Yes. Apparently you need 25k page views per month to qualify for Adwords, with it’s rappy CPMs.
What are the benefits of putting ads on my WordPress blog?
Ads are a great way to make passive income,
While it’s true that writing articles isn’t passive, you can write an article this year and make thousands of pounds from it over the years.
The more content you add to your site, the more traffic you can get.
A lot of bloggers say that relying on ad revenue is a bad business idea, because it relys on you getting a lot of traffic.
I get that. I struggled for many year to get a handful of pageviews a month. But learning how to get traffic is a skill that take time to learn.
When we first start, we fear that we’ve wasted money on hosting for nothing, but if you put the work into learning how to do keyword research, and write a lot of content, you will get traffic. It can just take several months to start building.
Also, just because you put ads on your site doesn’t mean you can’t also monetise in other ways. Ads are just the most passive way.
How much traffic would I need to make money from ads on WordPress?
I’m an eternal pessimist, so I like to low ball here. I’m also happy to live on minimum wage i it means I can work at home for myself, so I think it’s exciting when websites earn £1,000 per month.
So, if we assume a low CPM of £5, we would need 200,000 pageviews a month to make 1000.
That sounds so out of reach for beginners. It sound pretty out of reach to me, but it’s totally possible.
One of my keywords has 250,000 searches per month that I could potentially get. I saw it on Google Search console the other week and couldn’t believe that quarter of a million people had searched that keyword.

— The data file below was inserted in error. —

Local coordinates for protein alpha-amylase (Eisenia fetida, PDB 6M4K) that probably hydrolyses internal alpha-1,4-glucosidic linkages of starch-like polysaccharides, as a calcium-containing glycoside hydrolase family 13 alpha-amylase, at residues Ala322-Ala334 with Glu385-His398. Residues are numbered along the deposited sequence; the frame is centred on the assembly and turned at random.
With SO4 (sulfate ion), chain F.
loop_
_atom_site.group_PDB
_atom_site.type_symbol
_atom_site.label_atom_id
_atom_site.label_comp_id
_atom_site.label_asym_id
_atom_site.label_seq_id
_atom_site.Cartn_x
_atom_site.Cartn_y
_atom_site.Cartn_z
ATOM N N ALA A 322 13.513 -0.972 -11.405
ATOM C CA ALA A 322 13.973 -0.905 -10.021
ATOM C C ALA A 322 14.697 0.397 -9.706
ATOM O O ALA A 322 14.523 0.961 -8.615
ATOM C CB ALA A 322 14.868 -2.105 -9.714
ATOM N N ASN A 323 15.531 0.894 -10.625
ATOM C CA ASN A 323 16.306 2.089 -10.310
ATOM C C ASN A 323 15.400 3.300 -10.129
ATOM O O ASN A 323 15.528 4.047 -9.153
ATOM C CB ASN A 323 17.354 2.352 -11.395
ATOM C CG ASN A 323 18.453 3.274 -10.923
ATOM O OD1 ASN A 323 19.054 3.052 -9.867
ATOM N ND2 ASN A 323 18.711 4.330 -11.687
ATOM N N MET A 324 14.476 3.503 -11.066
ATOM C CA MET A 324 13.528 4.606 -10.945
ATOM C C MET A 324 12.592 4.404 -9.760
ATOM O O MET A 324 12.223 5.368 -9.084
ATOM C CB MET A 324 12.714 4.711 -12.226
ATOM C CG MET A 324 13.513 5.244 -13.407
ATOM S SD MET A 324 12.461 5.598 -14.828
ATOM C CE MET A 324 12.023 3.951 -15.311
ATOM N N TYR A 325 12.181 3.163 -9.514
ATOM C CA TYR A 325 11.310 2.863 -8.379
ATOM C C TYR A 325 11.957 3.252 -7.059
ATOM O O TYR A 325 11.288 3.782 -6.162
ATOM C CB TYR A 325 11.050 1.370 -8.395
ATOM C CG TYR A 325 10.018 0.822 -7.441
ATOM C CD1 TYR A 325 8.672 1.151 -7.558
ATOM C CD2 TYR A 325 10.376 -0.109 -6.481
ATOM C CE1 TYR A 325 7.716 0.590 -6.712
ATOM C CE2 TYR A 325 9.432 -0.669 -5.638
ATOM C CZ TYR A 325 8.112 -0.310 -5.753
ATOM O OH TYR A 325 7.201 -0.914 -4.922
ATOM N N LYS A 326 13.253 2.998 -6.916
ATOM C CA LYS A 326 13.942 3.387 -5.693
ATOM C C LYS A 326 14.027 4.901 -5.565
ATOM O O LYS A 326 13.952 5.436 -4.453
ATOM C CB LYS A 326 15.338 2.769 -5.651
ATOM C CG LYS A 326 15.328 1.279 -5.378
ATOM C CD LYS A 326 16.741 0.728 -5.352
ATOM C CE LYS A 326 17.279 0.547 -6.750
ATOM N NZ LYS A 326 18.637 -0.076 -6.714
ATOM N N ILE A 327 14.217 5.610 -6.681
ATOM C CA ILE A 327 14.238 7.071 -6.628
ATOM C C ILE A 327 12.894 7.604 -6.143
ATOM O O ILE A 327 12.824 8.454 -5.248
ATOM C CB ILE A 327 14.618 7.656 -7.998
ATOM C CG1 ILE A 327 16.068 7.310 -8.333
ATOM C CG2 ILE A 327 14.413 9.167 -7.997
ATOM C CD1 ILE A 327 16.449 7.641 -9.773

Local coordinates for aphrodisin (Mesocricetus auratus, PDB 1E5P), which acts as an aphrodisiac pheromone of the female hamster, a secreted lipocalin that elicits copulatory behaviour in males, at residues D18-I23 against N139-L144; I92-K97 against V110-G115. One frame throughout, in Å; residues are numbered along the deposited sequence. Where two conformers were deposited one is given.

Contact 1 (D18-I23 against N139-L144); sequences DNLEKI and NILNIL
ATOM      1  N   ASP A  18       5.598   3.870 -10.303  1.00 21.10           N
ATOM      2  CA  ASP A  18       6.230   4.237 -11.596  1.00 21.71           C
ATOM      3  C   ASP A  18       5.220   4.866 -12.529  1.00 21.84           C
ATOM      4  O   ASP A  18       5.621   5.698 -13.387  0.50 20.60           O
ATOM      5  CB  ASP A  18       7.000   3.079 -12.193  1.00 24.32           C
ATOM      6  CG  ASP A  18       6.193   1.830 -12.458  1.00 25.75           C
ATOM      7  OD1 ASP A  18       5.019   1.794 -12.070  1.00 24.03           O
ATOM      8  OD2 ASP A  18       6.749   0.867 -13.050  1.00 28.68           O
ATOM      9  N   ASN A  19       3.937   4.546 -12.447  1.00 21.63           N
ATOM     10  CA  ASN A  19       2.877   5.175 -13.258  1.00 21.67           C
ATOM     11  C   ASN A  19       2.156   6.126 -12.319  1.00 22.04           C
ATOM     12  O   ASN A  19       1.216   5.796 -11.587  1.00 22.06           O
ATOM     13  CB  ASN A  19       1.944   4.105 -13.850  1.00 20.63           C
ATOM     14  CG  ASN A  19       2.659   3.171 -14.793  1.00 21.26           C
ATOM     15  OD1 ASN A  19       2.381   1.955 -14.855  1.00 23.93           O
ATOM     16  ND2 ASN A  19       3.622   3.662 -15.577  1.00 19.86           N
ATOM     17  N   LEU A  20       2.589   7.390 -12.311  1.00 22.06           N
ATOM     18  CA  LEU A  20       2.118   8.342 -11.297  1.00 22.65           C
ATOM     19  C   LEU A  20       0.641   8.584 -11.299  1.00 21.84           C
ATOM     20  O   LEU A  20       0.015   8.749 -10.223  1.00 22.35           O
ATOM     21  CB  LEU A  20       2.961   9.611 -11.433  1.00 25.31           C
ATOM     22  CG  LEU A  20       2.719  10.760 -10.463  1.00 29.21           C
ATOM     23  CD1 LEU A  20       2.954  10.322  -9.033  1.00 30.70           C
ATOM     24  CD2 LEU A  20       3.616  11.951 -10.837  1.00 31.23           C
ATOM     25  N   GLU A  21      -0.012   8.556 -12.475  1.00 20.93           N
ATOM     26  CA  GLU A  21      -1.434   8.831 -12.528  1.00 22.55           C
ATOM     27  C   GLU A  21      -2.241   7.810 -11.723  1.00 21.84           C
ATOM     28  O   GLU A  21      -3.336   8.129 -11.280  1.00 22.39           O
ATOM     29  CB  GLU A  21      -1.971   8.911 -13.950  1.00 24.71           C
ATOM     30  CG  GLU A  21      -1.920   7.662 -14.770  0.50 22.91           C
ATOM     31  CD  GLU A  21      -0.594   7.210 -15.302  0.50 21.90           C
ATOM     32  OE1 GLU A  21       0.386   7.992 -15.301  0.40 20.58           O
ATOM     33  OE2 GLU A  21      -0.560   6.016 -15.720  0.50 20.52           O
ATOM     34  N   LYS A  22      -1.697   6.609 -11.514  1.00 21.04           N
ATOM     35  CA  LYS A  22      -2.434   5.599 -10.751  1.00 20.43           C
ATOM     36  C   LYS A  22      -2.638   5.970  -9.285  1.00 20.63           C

That’s just for one of my hundreds of keywords. Don’t convince yourself that not enough people would be interested in your niche. Just keep creating that content.
Also, a CPM of £5 is very conservative. Even a CPM of £10 is pretty common, so then we’re down to 100k pageviews.
Considering that it’s not unusual to have a CPM of £20 on some ad networks, you may only need 50k views per month to bring home £1000. Double the number of articles you have, and you could double your income.
I know that it sounds like a long road if you currently don’t have a website. That’s why I advise that you don’t think about monetisation or pageviews until you have a decent number of articles.
I don’t expect to not look at your stats – I look at mine way too often – but just don’t allow them to get in your head. I had 100 articles up before I saw 30 views a day.
One hundred articles.
For thirty views.
If you love writing, I SWEAR it’s the best way for us to make money, or least be one income stream, because generating traffic means making more from ads. And the way to get more traffic to to write more.
Are there any problems with putting ads on WordPress blogs?
There are rumours afoot that Google doesn’t like ads, but it’s unlikely that it will actually penalise you for displaying ads on your site.
Unless, of course, you have a lot of ads that interfere with user experience. We’re all used to seeing ads on websites, so most people don’t really care unless there’s a distracting amount.
Ads do slow your site down though, especially AdSense. More premium networks work hard to help increase pagespeed, because it’s in their best interest for users to have a good experience on your site.
Adsense doesn’t really care about user experience, so they don’t help with pagespeed. I would avoid until you’re out of the sandbox stage, and actually have significant traffic.
Final thoughts on putting ads on a WordPress blog
I know that a lot of people see bloggers putting ads on their sites as cheating, because it’s a low effort way to monetise.
But from a user’s perspective, it can be a far better experience than having course pushed down their throats, affiliate links to products they don’t need, and constant popups with calls to action.
It’s certainly not easy to gain the traffic you need to make a significant income from ads, but for those niche sites that don’t have great affiliate opportunities, they can be a great monetisation strategy.
There’s a myth out there that you need a million different strategies to get a lot of traffic, but you don’t. All you need to do is create a lot of useful content.
Easier said than done, and you need a hell of a lot of patience, but the traffic will take care of itself.